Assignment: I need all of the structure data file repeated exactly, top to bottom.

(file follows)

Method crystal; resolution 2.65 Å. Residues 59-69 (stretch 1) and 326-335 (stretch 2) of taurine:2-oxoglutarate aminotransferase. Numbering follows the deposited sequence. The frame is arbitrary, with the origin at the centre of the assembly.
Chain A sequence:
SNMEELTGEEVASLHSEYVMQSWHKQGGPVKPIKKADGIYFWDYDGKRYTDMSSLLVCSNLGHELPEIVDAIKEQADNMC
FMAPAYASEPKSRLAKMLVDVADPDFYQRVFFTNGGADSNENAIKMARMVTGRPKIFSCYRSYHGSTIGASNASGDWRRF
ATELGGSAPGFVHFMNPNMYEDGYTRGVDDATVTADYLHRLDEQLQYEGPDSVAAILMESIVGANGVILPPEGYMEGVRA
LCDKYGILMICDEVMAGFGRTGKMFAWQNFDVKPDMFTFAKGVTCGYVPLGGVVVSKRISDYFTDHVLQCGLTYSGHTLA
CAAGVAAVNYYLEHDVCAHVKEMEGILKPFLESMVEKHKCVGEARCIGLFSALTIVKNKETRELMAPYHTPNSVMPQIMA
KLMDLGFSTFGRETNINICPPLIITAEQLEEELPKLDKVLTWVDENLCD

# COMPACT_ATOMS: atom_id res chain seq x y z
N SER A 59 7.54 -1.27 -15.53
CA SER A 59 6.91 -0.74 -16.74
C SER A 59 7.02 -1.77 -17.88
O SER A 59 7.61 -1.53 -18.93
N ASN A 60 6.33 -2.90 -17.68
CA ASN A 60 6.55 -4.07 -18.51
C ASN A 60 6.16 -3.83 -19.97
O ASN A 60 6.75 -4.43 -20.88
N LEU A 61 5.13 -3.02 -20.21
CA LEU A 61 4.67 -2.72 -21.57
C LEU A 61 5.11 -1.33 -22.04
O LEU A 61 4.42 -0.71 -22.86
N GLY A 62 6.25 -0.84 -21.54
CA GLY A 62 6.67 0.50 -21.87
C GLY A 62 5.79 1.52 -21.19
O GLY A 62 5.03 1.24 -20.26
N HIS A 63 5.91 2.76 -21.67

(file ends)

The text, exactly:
Method crystal; resolution 2.65 Å. Residues 59-69 (stretch 1) and 326-335 (stretch 2) of taurine:2-oxoglutarate aminotransferase. Numbering follows the deposited sequence. The frame is arbitrary, with the origin at the centre of the assembly.
Chain A sequence:
SNMEELTGEEVASLHSEYVMQSWHKQGGPVKPIKKADGIYFWDYDGKRYTDMSSLLVCSNLGHELPEIVDAIKEQADNMC
FMAPAYASEPKSRLAKMLVDVADPDFYQRVFFTNGGADSNENAIKMARMVTGRPKIFSCYRSYHGSTIGASNASGDWRRF
ATELGGSAPGFVHFMNPNMYEDGYTRGVDDATVTADYLHRLDEQLQYEGPDSVAAILMESIVGANGVILPPEGYMEGVRA
LCDKYGILMICDEVMAGFGRTGKMFAWQNFDVKPDMFTFAKGVTCGYVPLGGVVVSKRISDYFTDHVLQCGLTYSGHTLA
CAAGVAAVNYYLEHDVCAHVKEMEGILKPFLESMVEKHKCVGEARCIGLFSALTIVKNKETRELMAPYHTPNSVMPQIMA
KLMDLGFSTFGRETNINICPPLIITAEQLEEELPKLDKVLTWVDENLCD

# COMPACT_ATOMS: atom_id res chain seq x y z
N SER A 59 7.54 -1.27 -15.53
CA SER A 59 6.91 -0.74 -16.74
C SER A 59 7.02 -1.77 -17.88
O SER A 59 7.61 -1.53 -18.93
N ASN A 60 6.33 -2.90 -17.68
CA ASN A 60 6.55 -4.07 -18.51
C ASN A 60 6.16 -3.83 -19.97
O ASN A 60 6.75 -4.43 -20.88
N LEU A 61 5.13 -3.02 -20.21
CA LEU A 61 4.67 -2.72 -21.57
C LEU A 61 5.11 -1.33 -22.04
O LEU A 61 4.42 -0.71 -22.86
N GLY A 62 6.25 -0.84 -21.54
CA GLY A 62 6.67 0.50 -21.87
C GLY A 62 5.79 1.52 -21.19
O GLY A 62 5.03 1.24 -20.26
N HIS A 63 5.91 2.76 -21.67